Behind the Piano: Interview With Sleepy Songs
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Behind the piano: Anna Yarbrough
Where are you from? And where do you live?
I’m originally from Belfast, Northern Ireland, but I now live in New York City.
How long have you been playing the piano, and do you play other instruments as well?
I’ve been playing piano for around 26 years. I also play violin and sing, and occasionally experiment on guitar (badly).
Tell us about how you started playing music.
My father played piano a lot at home, and I grew up with books of Bach and Chopin lying around. I’d try to play them before I could even read notes. I took piano lessons early on, and was blessed with three incredible piano teachers in the time I was learning (Kathryn Bousfield, Michael Harrison, Michael McGuffin).
How long have you been making piano music?
I’ve really only been writing seriously (for myself) for about a year and a half. I’ve played and studied all my life, but I was actually in the process of writing and recording songs when I stumbled into piano-composing. It’s something I never set out to do, but I absolutely love it. I’m still writing songs, but so glad I tripped into something I love just as much.
Tell us something about that moment you realized you could make songs yourself!
I’ve been creating and recording work for others for some time but never had any plans to become an ‘artist’ myself. Now that I have, I can’t imagine doing anything else. I love the process of mastery. The pursuit of perfection not just for the sake of it, but to touch on something sublime. It’s what drives me to write.
What are your favorite artists in this “piano genre”?
Too many to name! But Debussy is a hero of mine – he completely changed the way I heard music. Two current favorites are Johannes Motschmann – he wrote this beautiful piece called “Papillon”, and it’s perfect. I’ve been listening to it on repeat for some time. I’ve also been playing Susanne Geisler’s (aka Kaleidoscope of Colours) album “Music and Colours” a lot – again, really incredible work and her backstory as a synesthete is so interesting.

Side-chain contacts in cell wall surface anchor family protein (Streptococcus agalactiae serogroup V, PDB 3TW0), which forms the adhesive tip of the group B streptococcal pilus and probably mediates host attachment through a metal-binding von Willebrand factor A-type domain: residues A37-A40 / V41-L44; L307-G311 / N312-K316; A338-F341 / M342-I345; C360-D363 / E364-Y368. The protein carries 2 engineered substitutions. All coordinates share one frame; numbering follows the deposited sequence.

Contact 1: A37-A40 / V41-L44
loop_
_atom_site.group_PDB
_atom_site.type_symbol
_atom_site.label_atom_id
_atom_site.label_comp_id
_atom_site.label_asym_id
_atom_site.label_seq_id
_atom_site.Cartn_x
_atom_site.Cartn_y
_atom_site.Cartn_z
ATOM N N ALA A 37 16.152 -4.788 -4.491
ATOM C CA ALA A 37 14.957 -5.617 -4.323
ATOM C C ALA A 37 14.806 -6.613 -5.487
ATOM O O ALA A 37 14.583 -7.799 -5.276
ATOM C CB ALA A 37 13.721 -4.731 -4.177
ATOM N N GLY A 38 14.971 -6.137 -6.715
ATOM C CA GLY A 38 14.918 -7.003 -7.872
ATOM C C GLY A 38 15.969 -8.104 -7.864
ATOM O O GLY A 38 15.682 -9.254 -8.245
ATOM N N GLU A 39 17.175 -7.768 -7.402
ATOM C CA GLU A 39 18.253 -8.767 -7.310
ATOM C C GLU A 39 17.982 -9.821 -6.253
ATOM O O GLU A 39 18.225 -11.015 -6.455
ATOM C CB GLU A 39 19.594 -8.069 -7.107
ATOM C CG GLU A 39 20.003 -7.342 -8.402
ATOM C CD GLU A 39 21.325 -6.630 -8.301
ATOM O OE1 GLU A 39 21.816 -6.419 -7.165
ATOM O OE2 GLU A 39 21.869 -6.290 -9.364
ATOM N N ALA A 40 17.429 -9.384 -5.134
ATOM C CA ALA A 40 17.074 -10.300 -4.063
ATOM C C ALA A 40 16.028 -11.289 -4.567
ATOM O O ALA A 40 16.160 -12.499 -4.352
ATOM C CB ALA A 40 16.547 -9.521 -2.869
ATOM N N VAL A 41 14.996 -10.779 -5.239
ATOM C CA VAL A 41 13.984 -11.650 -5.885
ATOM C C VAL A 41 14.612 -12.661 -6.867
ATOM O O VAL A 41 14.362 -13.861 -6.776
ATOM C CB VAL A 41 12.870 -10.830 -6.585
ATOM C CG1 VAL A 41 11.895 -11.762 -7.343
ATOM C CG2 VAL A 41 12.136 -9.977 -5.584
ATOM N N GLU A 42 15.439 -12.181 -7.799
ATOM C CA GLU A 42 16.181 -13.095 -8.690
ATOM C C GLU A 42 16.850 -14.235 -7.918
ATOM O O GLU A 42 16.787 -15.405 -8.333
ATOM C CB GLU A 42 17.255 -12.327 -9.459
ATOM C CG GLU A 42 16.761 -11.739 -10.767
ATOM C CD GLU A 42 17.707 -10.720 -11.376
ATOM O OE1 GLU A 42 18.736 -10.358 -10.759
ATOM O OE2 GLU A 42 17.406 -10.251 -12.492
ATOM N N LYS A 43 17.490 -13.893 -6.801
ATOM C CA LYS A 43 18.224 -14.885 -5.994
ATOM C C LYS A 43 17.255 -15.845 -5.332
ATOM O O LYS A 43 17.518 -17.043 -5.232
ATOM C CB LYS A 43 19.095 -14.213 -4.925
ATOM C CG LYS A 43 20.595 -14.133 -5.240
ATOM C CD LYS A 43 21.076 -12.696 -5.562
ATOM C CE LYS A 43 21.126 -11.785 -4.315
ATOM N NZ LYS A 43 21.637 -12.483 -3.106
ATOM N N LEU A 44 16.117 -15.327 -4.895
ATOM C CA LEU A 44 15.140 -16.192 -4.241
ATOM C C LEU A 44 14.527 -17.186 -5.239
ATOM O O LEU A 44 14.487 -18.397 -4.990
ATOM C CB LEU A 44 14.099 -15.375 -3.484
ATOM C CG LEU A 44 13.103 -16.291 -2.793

Is there one song which you play over and over again as soon as you sit down by a piano? Your own or someone else’s?
Not really! I write every single day (for both myself and others) and I have to say that I rarely play the same thing over and over again. But I’m trying to get less “busy” and find time to simply play.
How long is your shortest song?
“Intro: Underwater” comes in at 01:38. I wrote it as a mood piece to open my debut album.
What rules (in making music) needs to be broken?
The notion that we need to do things a certain way. I think there are certain expectations – subconscious or otherwise – when it comes to composing in any genre. There are always going to be certain things that are in vogue for a season, but getting too stuck in writing for what’s expected really limits creativity and the possibility of something new.
How do you record your music? Yourself? In a big studio? etc.
I record both at home and in various studios around New York (or wherever else I happen to be traveling!). I’m looking forward to building out my own studio and performance space in the years to come – but I need a bit of patience on that one.
Whats your take on sampled instruments?
I’ll always be a purist in that I love the real thing – I love the experience, the tangible, the process. That being said, I think VIs can get a bad rap – they’re a handy tool when you need them, and they definitely open up some new possibilities. Best piece of advice I ever got was “use what’s in your hand”. If that’s a VI, use what you have. If that’s a broken down old acoustic, create a cool novelty project. I think we get bogged down on the “right” way to do things as artists – but just create. That’s the most important thing.
Anything else you want to share?
I’ve got a fun project in the works for later this year – but you’ll have to check back with me on that one!
The last question is asked by my 5 year old son:
Where do all your songs come from?
What a great question. Kids are the best. I hear my songs in my head before I write them. I’m not sure how normal that is, but every note leads into the next for me – once I play something, I hear the rest of it before it has been written. From that point it’s just a matter of grabbing it before it escapes.